3)  Vitamin B3.  is one of the best forms of the B vitamins for your skin. Also known as Niacin, It is a skin-conditioning powerhouse, B3 treats a variety of skin conditions and irritations, including dermatitis, acne, rosacea, eczema, dry and sun-damaged skin, and hyperpigmentation. It’s also a strong anti-aging ingredient and as such, features prominently in skin care products targeted at fine lines and wrinkles. Best foods for Vitamin B3: Turkey, chicken, dairy products, liver, mushrooms, fish, peas, fortified breads and cereals

 

4)  Vitamin E. Protects cell membranes and guards against UV radiation damage. Some research suggests that Vitamin E may work with Vitamin C to provide an extra boost of anti-aging skin protection. Best foods for Vitamin E: Sunflower seeds, paprika & red chili powder, almonds, pine nuts, peanuts, dried herbs (basil & oregano), avocados, dried apricots, pickled green olives, cooked spinach and cooked taro root.

 

5)  Selenium.  An antioxidant mineral that helps safeguard the skin from sun damage. It helps delay wrinkles by protecting the skin’s quality and elasticity. Best foods for Selenium: Nuts (brazil buts), shellfish (oysters, mussels, whelk), brown rice, liver, fish, sunflower seeds, bran (wheat, rice & oat), caviar, bacon and pork chops, mushrooms, lobster, crab, whole wheat pasta and shrimp.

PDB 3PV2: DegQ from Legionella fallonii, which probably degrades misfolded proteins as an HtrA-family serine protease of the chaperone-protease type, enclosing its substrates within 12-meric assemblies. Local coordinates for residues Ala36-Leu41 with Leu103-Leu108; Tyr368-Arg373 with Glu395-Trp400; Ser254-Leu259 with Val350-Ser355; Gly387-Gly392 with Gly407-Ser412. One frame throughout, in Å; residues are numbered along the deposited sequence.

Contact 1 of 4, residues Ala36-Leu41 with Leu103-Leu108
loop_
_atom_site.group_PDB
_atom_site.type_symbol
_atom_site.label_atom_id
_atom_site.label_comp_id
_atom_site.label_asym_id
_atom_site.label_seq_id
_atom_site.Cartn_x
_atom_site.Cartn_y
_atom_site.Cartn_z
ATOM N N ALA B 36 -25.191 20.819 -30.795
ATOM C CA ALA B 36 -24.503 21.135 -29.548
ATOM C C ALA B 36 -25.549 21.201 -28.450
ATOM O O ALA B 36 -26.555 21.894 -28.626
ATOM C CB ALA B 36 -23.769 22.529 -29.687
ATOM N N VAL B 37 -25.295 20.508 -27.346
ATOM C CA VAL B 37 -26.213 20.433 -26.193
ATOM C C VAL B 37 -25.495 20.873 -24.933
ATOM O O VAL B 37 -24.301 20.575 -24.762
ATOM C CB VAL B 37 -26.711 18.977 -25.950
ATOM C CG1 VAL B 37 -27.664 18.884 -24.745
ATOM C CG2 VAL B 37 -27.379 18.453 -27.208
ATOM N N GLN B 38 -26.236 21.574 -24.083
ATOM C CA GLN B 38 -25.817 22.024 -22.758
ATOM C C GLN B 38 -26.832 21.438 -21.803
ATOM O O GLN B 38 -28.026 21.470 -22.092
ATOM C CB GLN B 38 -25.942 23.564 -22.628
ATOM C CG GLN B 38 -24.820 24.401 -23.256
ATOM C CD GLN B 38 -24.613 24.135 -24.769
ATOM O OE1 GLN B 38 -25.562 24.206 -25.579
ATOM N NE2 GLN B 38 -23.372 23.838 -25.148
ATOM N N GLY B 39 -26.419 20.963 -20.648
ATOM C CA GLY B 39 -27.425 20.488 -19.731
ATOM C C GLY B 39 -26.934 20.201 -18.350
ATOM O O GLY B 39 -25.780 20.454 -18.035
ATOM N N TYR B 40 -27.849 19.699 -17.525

6)  Zinc.  Your skin contains six percent of all the Zinc in your body. This mineral is necessary for protecting cell membranes and helping to maintain the collagen that keeps the skin firm. Best foods for Zinc: Oysters, toasted wheat germ, skinless chicken (dark meat), lentils, roasted pumpkins, squash seeds, dried watermelon seeds, dark chocolate, cocoa powder, lean lamb, peanuts and crab.

 

7)  Omega-3 Fatty Acids.  Healthy fats help maintain cell membranes. They are effective barriers allowing water and nutrients in and keeping toxins out. Also known to protect the skin against sun damage. Best foods for Omega-3 Fatty Acids: Chinook salmon, herring, mackerel, halibut, sardines, eggs, soy milk, yogurt, oatmeal, walnuts, brussel sprouts, kale, mint rapeseed oil, cod liver oil, flax seed oil, and olive oil.

 

8)  Hydration.  When hydration comes from pure clear water the skin cells rejoice. Drinking water will help your body flush away toxins and allow the smooth flow of nutrients into the cells.  Cells that are well hydrated are plump and full. This means that the skin will look firmer and clearer (but not “fat”).  Many fruits and vegetables have high water content that contribute to overall hydration. Best foods that are high in water content: Watermelon, strawberries, grapefruit, cantaloupe, peaches, pineapple, raspberries, blueberries and plums, celery, cucumber, iceberg lettuce, tomato, zucchini, mushroom, eggplant and spinach.

 

You may already be practicing a healthy skin diet without even knowing it. This information on how a healthy diet nourishes your skin will give you some more ideas to expand your practice. (Photo: Daria Shevtosova | Pexels).

 

YASOU!